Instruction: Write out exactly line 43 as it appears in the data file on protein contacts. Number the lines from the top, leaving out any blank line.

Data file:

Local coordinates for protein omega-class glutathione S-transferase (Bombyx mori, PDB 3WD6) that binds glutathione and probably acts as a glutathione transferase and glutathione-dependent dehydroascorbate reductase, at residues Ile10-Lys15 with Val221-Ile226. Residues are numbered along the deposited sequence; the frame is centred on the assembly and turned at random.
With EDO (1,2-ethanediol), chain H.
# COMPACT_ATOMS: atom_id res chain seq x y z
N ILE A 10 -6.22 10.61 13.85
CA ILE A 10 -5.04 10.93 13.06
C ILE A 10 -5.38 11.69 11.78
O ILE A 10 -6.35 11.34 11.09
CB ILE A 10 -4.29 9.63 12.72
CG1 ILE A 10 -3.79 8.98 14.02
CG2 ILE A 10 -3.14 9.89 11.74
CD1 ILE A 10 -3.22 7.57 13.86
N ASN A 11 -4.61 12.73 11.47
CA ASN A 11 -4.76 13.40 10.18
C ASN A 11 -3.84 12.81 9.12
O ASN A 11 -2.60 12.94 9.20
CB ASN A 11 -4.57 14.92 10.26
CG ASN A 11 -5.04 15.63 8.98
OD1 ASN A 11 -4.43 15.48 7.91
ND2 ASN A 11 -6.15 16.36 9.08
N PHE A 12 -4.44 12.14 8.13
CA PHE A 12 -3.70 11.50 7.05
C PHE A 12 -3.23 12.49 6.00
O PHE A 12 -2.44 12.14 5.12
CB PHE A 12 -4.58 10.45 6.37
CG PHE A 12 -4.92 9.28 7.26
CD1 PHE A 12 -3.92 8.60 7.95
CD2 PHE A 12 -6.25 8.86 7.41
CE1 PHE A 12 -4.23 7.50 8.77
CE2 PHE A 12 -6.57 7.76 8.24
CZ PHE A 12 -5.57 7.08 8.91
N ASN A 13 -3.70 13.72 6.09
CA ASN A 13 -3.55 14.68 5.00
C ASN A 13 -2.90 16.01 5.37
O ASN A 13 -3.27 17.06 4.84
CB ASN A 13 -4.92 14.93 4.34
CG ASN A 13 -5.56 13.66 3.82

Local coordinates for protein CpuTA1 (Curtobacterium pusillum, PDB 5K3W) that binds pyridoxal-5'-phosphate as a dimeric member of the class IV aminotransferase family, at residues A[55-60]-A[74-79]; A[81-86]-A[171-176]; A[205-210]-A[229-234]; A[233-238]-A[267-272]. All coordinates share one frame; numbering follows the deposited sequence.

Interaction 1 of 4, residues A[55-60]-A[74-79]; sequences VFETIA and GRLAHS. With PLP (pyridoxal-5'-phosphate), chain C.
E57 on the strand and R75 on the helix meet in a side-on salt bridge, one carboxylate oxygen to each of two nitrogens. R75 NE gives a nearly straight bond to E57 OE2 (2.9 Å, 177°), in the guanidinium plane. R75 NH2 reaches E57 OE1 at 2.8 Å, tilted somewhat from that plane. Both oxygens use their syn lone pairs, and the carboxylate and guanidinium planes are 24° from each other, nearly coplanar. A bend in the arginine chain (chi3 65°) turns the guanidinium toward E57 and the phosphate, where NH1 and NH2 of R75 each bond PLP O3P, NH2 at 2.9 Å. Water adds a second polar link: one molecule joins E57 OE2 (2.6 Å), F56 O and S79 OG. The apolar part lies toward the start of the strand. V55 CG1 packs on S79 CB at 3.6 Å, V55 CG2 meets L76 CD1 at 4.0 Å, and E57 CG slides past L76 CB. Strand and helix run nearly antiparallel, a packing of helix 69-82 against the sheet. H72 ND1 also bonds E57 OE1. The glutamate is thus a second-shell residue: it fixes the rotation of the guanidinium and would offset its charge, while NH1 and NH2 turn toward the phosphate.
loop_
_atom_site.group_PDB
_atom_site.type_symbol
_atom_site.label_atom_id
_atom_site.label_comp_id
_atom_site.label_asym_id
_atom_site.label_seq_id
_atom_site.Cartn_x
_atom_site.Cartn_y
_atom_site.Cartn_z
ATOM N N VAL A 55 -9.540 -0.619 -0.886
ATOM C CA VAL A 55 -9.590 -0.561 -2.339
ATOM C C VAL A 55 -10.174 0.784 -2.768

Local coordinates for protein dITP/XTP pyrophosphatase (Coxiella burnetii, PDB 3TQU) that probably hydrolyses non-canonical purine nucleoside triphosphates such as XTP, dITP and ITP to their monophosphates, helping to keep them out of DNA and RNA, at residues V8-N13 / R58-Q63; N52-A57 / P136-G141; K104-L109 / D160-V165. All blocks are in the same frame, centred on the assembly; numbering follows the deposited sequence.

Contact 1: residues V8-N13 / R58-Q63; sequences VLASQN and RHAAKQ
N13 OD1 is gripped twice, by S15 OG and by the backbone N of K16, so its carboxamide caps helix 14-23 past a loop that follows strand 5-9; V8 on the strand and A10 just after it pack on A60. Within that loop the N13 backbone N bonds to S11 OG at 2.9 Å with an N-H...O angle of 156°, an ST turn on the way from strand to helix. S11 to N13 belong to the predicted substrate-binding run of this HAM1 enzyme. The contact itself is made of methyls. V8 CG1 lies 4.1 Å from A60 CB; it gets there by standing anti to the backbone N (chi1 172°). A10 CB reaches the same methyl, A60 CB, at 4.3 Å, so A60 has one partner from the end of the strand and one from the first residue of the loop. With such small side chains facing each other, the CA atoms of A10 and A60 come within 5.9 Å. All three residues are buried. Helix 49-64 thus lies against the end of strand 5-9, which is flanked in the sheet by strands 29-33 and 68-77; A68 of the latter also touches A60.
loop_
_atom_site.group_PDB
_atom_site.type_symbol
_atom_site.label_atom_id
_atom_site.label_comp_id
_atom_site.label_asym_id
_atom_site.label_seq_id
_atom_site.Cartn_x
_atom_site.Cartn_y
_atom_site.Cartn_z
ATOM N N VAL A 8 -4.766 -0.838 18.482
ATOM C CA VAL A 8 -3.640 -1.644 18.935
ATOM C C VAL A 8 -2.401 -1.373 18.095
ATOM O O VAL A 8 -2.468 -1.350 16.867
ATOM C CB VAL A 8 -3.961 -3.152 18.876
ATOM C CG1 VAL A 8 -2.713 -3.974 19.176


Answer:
_atom_site.label_atom_id